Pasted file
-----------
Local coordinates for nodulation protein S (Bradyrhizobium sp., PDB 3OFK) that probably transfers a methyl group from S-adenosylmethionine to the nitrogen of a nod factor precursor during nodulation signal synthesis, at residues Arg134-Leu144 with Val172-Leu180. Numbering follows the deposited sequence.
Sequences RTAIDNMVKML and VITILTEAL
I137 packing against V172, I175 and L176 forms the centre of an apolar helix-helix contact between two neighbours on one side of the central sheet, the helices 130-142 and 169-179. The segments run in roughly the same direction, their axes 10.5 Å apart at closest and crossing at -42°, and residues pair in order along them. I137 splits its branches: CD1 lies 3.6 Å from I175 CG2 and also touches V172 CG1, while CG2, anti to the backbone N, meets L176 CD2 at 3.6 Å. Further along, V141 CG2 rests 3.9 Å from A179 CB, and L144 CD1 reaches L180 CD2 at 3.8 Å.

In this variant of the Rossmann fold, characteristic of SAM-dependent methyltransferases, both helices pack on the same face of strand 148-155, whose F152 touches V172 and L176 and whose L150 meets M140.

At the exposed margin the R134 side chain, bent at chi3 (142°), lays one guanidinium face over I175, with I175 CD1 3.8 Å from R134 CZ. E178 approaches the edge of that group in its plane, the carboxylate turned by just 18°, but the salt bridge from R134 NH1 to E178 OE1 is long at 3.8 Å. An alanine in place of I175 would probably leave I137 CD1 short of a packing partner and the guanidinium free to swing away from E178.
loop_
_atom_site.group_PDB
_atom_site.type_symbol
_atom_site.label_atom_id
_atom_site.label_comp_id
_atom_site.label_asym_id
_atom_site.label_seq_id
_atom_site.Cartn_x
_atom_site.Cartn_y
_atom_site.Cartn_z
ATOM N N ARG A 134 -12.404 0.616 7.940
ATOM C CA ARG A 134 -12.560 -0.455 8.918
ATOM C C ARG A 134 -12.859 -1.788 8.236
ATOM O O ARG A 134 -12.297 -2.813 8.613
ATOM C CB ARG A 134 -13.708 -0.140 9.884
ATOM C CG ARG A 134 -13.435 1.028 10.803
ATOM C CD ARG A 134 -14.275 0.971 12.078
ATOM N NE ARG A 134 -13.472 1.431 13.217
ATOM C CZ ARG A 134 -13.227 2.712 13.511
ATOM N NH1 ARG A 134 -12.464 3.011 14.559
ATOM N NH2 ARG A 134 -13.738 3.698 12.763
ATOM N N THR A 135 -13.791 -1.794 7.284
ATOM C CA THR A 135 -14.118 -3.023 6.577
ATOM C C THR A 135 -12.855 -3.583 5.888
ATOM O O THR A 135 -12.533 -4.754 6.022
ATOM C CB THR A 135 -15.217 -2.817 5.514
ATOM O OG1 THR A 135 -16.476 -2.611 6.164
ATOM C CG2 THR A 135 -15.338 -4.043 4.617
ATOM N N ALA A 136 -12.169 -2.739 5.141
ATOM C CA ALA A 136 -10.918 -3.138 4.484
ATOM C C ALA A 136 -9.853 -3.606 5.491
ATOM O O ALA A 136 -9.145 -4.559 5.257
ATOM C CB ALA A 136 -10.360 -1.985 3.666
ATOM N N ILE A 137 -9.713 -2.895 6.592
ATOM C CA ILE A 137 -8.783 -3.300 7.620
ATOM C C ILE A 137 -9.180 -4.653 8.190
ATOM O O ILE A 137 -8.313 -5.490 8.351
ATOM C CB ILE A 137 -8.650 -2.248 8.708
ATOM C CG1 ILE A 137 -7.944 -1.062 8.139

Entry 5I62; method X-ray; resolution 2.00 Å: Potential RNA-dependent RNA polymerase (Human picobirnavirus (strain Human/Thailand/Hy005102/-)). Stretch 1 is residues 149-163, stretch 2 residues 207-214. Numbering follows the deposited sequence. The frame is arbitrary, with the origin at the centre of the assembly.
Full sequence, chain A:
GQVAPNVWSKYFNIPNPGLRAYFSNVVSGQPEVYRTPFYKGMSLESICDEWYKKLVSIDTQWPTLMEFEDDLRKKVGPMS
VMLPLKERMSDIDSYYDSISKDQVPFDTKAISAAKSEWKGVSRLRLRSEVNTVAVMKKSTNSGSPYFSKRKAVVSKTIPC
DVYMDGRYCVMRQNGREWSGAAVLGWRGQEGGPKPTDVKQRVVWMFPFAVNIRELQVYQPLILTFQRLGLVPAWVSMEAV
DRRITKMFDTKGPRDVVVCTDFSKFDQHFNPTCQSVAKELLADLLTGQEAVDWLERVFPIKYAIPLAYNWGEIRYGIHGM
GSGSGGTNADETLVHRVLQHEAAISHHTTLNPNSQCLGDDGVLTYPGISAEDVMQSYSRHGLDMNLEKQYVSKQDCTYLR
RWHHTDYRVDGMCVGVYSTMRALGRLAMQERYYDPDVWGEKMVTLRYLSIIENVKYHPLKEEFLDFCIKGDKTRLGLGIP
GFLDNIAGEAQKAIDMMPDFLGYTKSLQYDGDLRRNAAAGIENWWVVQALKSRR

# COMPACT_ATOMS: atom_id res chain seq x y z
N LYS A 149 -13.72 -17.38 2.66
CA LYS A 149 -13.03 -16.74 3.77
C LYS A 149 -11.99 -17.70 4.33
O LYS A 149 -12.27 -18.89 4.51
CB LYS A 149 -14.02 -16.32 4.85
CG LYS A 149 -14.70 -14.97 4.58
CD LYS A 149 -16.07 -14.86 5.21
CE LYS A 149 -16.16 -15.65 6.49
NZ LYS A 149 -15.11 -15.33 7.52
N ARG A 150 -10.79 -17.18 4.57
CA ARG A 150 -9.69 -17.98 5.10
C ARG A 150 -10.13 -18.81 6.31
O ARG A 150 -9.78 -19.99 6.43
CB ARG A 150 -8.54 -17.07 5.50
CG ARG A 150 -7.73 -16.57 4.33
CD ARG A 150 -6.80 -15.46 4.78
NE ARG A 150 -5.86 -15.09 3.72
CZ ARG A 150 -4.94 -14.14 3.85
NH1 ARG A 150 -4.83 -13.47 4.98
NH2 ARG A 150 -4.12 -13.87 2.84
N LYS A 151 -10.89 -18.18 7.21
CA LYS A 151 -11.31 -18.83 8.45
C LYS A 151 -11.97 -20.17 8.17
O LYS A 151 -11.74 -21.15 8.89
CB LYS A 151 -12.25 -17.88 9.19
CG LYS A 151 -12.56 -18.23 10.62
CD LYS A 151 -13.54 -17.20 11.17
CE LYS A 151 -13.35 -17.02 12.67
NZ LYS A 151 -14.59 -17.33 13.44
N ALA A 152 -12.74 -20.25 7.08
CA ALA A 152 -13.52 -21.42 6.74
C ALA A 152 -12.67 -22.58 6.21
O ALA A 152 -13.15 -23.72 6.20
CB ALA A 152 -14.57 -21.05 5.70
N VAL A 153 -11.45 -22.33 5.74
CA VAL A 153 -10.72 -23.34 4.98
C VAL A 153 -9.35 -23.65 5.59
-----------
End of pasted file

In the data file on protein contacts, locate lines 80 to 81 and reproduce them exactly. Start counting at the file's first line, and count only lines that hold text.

CG LYS A 151 -12.56 -18.23 10.62
CD LYS A 151 -13.54 -17.20 11.17